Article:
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Traveler Of The Week: How Travel Humbled Bianca

By Travel Noire

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Travel Noire has always been devoted to showcasing black travelers that inspire others to see more of the world. Bianca Maxwell (@biancamaxwell) is a world-traveler and a young black woman in tech who splits her time between managing global digital projects for brands and traveling around the world. She captures her adventures on her travel and lifestyle blog, BMadeWell.com.

 

Travel Noire: Where are you originally from and where do you currently live?

 

Bianca: I’m originally from the Southside of Chicago, 81st and Cottage. I was born in Chicago, spent my childhood in California and came back as a teen. Now I live in Boston, after being in New York for close to five years.

 

Travel Noire: How do you save money for your trips? 

 

Binaca: For starters, I set it aside a portion of my paycheck for travel in a separate account. If I don’t see it, then I don’t think about it until I’m ready to book a trip.

To make traveling a priority, you will need to identify the areas where money is being spent unnecessarily.


 

For my day-to-day, I am more mindful of where and how I spend. Before most purchases, I think to myself “Do I want this more than a trip?” Traveling always wins.

 

 

Travel Noire: What are your favorite domestic destinations?

 

Bianca: I love going back home to the places I’ve lived over the years – Cali, New York and Chicago – all for very different reasons.

 

I love going to Southern California: Malibu, Venice, Santa Monica, LA, Lotus Park. There are lots of areas that have different cultures so it’s nice to explore and soak it all in. I also love that I can be gluten and dairy-free there without a problem.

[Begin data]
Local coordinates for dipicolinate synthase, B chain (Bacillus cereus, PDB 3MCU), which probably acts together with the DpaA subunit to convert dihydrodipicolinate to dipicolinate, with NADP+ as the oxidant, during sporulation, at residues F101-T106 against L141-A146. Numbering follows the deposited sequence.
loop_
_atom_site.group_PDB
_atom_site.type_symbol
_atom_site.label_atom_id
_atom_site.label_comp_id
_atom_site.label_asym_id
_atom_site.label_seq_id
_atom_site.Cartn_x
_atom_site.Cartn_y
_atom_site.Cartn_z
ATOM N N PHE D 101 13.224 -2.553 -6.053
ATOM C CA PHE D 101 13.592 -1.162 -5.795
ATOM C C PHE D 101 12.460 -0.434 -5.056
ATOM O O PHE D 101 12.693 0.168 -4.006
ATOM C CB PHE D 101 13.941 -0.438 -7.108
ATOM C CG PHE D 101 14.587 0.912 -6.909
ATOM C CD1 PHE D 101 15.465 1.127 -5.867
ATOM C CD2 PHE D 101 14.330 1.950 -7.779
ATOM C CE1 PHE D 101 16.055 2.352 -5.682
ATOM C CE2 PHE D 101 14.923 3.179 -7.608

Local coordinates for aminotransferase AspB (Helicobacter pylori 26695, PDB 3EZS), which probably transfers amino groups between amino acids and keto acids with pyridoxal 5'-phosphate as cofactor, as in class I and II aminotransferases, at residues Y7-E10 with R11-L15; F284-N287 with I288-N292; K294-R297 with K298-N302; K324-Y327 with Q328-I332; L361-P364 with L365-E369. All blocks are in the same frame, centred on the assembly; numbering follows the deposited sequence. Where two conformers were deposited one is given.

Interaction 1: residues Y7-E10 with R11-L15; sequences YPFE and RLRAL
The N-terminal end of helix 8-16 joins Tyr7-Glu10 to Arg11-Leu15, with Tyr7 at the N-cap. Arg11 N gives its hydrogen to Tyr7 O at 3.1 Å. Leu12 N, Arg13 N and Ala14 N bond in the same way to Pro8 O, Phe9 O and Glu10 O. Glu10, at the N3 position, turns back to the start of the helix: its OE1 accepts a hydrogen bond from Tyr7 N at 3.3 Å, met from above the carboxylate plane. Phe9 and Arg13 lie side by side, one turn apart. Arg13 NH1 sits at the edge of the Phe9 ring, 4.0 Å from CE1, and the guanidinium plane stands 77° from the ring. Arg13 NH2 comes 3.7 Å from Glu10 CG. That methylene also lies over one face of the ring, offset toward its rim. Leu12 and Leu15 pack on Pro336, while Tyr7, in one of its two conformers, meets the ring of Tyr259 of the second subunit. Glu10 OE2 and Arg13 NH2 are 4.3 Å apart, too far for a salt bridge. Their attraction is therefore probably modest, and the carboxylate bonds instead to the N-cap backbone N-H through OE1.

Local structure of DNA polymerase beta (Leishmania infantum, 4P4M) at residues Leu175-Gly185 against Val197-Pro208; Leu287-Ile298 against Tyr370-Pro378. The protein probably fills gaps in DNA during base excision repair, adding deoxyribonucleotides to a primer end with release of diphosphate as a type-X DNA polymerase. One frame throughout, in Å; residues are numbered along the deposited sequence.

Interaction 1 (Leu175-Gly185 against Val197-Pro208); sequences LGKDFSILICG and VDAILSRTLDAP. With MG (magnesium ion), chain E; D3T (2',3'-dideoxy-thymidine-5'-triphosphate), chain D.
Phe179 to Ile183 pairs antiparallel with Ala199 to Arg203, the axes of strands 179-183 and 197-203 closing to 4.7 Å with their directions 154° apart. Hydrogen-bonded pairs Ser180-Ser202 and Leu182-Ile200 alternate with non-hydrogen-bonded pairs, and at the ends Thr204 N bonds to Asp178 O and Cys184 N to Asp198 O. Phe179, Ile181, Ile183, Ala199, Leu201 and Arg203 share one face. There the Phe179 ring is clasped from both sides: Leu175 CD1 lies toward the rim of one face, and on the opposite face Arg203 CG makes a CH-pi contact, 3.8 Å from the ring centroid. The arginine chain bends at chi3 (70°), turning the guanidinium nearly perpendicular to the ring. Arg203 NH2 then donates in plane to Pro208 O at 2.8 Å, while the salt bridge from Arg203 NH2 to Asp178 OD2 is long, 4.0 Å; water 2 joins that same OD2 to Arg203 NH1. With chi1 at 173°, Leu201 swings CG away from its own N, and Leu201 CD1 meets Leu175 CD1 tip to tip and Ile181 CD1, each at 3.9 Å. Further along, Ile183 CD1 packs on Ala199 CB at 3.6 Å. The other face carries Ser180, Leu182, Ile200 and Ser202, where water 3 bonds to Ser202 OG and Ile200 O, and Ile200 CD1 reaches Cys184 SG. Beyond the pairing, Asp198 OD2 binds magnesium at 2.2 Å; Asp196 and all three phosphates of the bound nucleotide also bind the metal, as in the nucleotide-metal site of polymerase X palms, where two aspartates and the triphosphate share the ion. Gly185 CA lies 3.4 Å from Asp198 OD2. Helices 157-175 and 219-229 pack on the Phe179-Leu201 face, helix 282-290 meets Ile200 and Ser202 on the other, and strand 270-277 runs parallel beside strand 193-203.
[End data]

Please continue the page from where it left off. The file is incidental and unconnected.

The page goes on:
Chicago is my hometown, so I go back for the culture, the food, and my family. There is something about Midwest manners that I get homesick for, and Chi-town is a foodie haven. You have to get pizza from Leona’s, wings with mild sauce from Harold’s and watch the fireworks at the Pier. Also, my grandmother’s poundcake is worth the roundtrip flight.

 

New York is where a lot of my favorite people live, and I love the vibrant community of young black professionals there. It’s the only place I know that is an oasis for the black creatives, professionals, wanderers and trend-setters. There is always something going on, someone doing something worth celebrating and great vibes to be surrounded by. I miss New York all the time just because of the people.

 

Travel Noire: What are your favorite destinations to travel internationally?

 

Bianca: I love Morocco, Peru and Colombia. I have had the most fun in all of these countries, either as a solo traveler or with friends.

 

Morocco is my favorite place in the world because it was such a positive experience for me. I was warned not to go alone, but I went anyway and felt the most taken care of and the safest I have in any other country. I highly suggest if you ever travel there stay in a Riad and not a hotel. The food is more authentic, the rooms are more beautiful and they are all in the Old Medina which is where all your favorite Marrakech pictures are taken. For activities take a cooking class, trek Atlas Mountain, go on a Sahara overnight trip and do a hot-air-balloon ride for sunrise.